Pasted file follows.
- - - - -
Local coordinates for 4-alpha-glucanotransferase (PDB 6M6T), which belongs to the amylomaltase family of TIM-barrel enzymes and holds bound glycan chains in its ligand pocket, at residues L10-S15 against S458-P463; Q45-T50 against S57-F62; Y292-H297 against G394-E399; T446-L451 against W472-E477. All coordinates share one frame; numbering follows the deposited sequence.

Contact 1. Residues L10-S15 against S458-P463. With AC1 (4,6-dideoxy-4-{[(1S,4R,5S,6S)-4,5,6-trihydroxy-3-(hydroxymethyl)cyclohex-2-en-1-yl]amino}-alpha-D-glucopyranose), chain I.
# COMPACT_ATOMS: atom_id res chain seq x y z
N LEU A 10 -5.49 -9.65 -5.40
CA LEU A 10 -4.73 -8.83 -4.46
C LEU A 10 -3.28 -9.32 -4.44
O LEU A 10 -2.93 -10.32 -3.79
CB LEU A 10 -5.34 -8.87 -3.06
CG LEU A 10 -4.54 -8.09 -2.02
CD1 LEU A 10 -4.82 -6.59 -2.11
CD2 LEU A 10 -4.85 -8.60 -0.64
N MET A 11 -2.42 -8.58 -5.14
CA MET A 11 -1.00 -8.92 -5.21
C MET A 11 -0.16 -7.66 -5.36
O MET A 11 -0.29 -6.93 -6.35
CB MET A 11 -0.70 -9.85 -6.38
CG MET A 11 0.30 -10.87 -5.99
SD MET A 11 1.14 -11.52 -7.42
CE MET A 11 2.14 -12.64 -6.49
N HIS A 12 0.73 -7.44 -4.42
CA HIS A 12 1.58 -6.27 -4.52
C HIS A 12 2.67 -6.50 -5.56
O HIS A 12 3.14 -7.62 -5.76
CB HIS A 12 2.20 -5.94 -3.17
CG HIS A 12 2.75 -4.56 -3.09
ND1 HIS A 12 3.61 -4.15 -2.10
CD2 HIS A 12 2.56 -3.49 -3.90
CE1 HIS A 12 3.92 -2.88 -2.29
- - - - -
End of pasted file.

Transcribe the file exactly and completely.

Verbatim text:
Local coordinates for 4-alpha-glucanotransferase (PDB 6M6T), which belongs to the amylomaltase family of TIM-barrel enzymes and holds bound glycan chains in its ligand pocket, at residues L10-S15 against S458-P463; Q45-T50 against S57-F62; Y292-H297 against G394-E399; T446-L451 against W472-E477. All coordinates share one frame; numbering follows the deposited sequence.

Contact 1. Residues L10-S15 against S458-P463. With AC1 (4,6-dideoxy-4-{[(1S,4R,5S,6S)-4,5,6-trihydroxy-3-(hydroxymethyl)cyclohex-2-en-1-yl]amino}-alpha-D-glucopyranose), chain I.
# COMPACT_ATOMS: atom_id res chain seq x y z
N LEU A 10 -5.49 -9.65 -5.40
CA LEU A 10 -4.73 -8.83 -4.46
C LEU A 10 -3.28 -9.32 -4.44
O LEU A 10 -2.93 -10.32 -3.79
CB LEU A 10 -5.34 -8.87 -3.06
CG LEU A 10 -4.54 -8.09 -2.02
CD1 LEU A 10 -4.82 -6.59 -2.11
CD2 LEU A 10 -4.85 -8.60 -0.64
N MET A 11 -2.42 -8.58 -5.14
CA MET A 11 -1.00 -8.92 -5.21
C MET A 11 -0.16 -7.66 -5.36
O MET A 11 -0.29 -6.93 -6.35
CB MET A 11 -0.70 -9.85 -6.38
CG MET A 11 0.30 -10.87 -5.99
SD MET A 11 1.14 -11.52 -7.42
CE MET A 11 2.14 -12.64 -6.49
N HIS A 12 0.73 -7.44 -4.42
CA HIS A 12 1.58 -6.27 -4.52
C HIS A 12 2.67 -6.50 -5.56
O HIS A 12 3.14 -7.62 -5.76
CB HIS A 12 2.20 -5.94 -3.17
CG HIS A 12 2.75 -4.56 -3.09
ND1 HIS A 12 3.61 -4.15 -2.10
CD2 HIS A 12 2.56 -3.49 -3.90
CE1 HIS A 12 3.92 -2.88 -2.29